Domestic airfares down 10 to 15 percent from a few years back. Transatlantic peak-summer round-trips are hundreds less than last year. Hawaiian hotel rates down 15 to 50 percent. Discounts and twofers in Orlando. Big-name golf resorts for less than $100 a day per room. Big sales every week or so. In all the years I’ve been covering travel—rather more than I sometimes like to count—I’ve never seen such a buyers’ market. Of course, there’s a good reason: Business travel expenditures are down 10 to 20 percent and many would-be leisure travelers are staying home. If you still have a few bucks left you can put them to very good use.
But all of the promotions leave lots of travelers unsure about how to find their best deals. I get lots and lots of “is this a good deal?” and “should I buy now?” questions. In response, here are eight suggestions I’ve developed for gaming the buyers’ market.
1. Keep on Top of the Market
Many of the best deals come and go almost too quickly for you to spot them. I recently saw one 30-percent-off systemwide big-chain hotel promotion available to buy for just a single day, and lots of them are for sale for only a few days or weeks. Typically, they cover travel for several months ahead, but the buying window can be extremely short. Too short, in fact, for you to catch them in print media or even on TV. Your best bet for keeping on top of market developments is to sign on for a few e-mail travel “sale” bulletins. We at SmarterTravel issue several; among the other useful ones are those posted by (Arthur Frommer’s) BudgetTravel, DealBase, TravelZoo, Online Vacation Center, and many of the big online agencies. If you don’t want to spend a lot of time screening reports, get a good travel agent to do it for you and alert you whenever something special comes into the agency.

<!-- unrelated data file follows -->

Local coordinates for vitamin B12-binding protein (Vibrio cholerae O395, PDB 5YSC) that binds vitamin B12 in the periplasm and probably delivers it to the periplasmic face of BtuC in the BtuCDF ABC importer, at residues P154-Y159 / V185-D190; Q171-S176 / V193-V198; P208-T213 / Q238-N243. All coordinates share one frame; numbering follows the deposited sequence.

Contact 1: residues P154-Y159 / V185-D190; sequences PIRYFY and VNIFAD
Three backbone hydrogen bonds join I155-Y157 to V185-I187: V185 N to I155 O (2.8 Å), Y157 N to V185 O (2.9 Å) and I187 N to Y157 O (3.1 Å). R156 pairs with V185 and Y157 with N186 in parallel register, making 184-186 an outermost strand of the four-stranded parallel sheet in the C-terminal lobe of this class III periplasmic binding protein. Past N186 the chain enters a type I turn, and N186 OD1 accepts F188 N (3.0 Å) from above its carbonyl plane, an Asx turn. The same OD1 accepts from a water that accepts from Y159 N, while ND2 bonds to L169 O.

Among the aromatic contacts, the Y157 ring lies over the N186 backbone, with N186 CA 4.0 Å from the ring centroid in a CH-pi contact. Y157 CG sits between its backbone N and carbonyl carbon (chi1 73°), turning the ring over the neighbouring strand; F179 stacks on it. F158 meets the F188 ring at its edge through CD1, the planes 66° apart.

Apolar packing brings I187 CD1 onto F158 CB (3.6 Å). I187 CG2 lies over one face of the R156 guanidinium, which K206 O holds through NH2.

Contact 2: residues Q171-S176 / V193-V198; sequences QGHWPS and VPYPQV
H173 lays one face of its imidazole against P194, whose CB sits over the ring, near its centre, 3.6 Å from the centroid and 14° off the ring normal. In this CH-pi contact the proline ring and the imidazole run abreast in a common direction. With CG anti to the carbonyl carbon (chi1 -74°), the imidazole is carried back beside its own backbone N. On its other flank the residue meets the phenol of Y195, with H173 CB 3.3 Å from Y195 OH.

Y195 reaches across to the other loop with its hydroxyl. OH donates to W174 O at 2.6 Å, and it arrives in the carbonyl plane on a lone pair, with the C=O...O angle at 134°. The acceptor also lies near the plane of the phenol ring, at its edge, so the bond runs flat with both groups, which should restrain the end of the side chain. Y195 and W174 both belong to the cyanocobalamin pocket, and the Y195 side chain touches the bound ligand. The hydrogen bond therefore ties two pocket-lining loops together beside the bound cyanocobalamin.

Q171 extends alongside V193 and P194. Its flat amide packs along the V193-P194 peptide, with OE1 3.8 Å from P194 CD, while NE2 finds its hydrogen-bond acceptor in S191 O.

2. Flexibility, Flexibility, Flexibility
Yes, I know; that old “location” chestnut about real estate is really a tautology, but in travel, flexibility, always important, is now critical to getting the very best deals. You don’t need to be completely flexible or have absolutely no preferences, but you should be flexible in at least one of the three main parameters of your vacation: date, destination, or type of vacation you want.
3. Look Up, Not Down
Your best bets for deals are from midprice and upscale suppliers. It’s simple: Suppliers that charge the highest prices have the most room to cut their prices. You can’t really expect a half-price deal on a room at Motel 6, for example, but you can at a ritzy—but hungry—four-star resort. Fancy hotels—especially those that cater to business travel—are dealing, as are many upscale resorts and rental “villas.” With hotels and resorts, buying through Hotwire or Priceline can often get you a 4-star room at 1- or 2-star prices. You can even score big discounts on business class air, although, even if you get half off, the fares are still a lot higher than the cheapest economy rates. Business travel is in the toilet, so if you have lots of miles, this might be a good time to use them for a business or first class ticket.
4. Take the Cash and Let the Credits Go